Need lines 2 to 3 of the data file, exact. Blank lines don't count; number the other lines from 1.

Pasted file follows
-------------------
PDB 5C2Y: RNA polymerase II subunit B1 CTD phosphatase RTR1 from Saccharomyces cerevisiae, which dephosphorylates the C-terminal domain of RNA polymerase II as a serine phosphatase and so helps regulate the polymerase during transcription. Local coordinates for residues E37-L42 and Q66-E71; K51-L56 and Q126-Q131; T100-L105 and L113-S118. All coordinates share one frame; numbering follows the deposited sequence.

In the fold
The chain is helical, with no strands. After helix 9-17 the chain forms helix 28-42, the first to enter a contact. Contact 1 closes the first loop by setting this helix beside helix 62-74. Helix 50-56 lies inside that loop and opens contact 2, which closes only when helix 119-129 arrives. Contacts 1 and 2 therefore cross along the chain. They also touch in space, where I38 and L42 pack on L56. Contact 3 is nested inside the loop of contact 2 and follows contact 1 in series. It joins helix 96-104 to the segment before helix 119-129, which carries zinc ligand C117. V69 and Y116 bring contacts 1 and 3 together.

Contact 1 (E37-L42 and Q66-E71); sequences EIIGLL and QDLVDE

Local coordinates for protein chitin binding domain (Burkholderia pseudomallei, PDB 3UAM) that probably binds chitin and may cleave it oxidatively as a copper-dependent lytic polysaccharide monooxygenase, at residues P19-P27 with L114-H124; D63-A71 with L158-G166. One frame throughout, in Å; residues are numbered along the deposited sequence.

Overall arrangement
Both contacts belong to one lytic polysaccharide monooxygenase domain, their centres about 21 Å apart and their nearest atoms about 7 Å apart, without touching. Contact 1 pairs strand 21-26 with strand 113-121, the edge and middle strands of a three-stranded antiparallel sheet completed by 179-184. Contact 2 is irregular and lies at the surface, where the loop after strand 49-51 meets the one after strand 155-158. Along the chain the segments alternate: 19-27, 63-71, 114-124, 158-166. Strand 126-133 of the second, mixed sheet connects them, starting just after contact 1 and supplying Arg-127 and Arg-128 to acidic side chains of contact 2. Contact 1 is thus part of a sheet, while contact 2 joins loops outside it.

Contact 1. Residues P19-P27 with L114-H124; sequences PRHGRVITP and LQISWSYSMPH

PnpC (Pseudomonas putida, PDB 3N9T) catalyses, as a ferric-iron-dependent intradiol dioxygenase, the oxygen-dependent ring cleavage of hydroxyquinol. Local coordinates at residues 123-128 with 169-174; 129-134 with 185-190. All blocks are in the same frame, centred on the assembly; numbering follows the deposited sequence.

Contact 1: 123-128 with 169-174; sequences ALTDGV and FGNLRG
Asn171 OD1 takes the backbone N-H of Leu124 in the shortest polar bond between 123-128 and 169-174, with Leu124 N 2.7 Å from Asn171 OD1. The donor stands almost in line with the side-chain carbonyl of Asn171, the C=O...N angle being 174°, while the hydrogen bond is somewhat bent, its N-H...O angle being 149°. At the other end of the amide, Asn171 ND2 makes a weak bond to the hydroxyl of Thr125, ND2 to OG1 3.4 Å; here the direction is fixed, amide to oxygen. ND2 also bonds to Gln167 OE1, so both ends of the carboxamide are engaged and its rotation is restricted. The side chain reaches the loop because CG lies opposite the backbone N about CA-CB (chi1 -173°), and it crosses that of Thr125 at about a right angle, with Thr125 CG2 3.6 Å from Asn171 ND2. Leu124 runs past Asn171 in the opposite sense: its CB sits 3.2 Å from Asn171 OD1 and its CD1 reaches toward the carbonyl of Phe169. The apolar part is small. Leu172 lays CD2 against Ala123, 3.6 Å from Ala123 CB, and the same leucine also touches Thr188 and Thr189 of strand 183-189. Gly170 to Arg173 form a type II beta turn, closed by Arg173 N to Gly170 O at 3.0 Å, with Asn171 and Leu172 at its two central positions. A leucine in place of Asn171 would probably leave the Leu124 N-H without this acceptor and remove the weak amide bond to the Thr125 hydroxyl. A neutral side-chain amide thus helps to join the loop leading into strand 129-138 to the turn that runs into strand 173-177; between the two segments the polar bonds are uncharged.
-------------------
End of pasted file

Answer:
In the fold
The chain is helical, with no strands. After helix 9-17 the chain forms helix 28-42, the first to enter a contact. Contact 1 closes the first loop by setting this helix beside helix 62-74. Helix 50-56 lies inside that loop and opens contact 2, which closes only when helix 119-129 arrives. Contacts 1 and 2 therefore cross along the chain. They also touch in space, where I38 and L42 pack on L56. Contact 3 is nested inside the loop of contact 2 and follows contact 1 in series. It joins helix 96-104 to the segment before helix 119-129, which carries zinc ligand C117. V69 and Y116 bring contacts 1 and 3 together.